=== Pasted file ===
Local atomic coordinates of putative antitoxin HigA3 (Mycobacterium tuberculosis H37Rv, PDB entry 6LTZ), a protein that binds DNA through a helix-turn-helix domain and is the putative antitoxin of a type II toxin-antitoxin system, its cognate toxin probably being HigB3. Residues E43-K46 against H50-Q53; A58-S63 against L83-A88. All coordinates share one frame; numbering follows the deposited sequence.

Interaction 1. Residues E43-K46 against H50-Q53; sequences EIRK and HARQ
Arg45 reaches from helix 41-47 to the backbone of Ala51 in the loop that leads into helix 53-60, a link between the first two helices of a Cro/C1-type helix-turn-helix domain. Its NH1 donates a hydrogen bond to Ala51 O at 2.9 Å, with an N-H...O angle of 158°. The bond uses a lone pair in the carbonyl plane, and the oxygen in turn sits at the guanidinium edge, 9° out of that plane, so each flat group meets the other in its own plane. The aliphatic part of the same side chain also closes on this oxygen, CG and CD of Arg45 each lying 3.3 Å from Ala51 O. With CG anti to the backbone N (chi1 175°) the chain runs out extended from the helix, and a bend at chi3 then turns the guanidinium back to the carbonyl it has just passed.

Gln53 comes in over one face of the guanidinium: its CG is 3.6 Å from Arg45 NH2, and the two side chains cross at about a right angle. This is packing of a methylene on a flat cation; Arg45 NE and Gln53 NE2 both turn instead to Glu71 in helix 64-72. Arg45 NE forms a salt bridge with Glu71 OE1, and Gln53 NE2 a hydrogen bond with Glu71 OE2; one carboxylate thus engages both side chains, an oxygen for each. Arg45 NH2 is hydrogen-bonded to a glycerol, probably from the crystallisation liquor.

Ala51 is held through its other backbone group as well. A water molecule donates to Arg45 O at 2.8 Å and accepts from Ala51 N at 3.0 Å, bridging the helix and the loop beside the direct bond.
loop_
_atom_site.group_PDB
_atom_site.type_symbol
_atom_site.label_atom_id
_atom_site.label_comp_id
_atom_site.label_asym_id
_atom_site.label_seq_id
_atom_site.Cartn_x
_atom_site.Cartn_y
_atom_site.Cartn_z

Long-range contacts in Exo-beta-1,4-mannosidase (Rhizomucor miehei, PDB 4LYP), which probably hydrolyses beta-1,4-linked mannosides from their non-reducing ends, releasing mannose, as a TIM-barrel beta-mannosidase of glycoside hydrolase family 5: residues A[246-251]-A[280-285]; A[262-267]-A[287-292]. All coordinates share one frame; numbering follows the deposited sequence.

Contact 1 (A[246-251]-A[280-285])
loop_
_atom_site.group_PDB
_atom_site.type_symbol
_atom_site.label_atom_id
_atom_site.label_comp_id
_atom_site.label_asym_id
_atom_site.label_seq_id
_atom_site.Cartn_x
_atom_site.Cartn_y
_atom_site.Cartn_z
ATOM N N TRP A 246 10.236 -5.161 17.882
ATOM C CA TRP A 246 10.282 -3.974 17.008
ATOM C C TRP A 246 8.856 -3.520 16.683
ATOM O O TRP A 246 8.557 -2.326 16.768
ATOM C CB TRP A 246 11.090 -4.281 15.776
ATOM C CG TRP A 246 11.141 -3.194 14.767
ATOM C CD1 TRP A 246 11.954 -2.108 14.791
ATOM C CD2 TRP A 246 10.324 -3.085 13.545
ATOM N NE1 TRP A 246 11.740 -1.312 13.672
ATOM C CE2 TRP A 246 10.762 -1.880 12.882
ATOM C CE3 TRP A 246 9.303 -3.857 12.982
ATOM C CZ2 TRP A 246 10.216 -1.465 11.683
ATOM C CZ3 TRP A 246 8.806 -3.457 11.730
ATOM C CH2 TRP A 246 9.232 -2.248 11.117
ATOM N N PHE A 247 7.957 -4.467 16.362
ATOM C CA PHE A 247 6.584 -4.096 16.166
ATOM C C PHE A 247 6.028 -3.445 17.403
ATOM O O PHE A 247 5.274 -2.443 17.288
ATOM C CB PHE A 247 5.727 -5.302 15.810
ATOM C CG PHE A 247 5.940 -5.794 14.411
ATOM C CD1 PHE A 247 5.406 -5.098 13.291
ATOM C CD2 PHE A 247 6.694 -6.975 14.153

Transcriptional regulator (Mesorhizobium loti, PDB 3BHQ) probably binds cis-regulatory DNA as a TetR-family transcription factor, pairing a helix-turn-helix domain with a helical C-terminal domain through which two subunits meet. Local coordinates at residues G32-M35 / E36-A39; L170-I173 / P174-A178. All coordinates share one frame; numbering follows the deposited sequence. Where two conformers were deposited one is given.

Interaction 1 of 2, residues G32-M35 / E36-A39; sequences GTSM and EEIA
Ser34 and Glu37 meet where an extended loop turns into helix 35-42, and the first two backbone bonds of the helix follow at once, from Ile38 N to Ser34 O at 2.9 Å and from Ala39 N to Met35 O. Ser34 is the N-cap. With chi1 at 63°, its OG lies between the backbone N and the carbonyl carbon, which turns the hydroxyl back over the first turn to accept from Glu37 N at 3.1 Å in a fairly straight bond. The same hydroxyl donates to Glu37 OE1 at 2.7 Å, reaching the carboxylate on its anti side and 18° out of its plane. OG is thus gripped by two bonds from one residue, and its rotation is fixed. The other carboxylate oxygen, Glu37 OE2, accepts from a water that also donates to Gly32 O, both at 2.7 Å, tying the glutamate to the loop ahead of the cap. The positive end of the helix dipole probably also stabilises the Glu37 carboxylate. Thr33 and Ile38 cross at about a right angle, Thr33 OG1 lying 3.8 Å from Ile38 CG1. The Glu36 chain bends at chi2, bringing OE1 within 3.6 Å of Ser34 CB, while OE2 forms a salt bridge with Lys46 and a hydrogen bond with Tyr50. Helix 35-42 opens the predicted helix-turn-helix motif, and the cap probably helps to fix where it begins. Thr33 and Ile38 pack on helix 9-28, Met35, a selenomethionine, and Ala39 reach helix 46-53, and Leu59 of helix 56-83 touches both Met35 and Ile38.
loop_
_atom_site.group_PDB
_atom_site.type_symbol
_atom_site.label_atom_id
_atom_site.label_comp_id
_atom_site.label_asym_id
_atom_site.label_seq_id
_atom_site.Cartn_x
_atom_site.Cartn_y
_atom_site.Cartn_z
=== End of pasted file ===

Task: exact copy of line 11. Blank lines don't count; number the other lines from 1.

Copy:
_atom_site.label_asym_id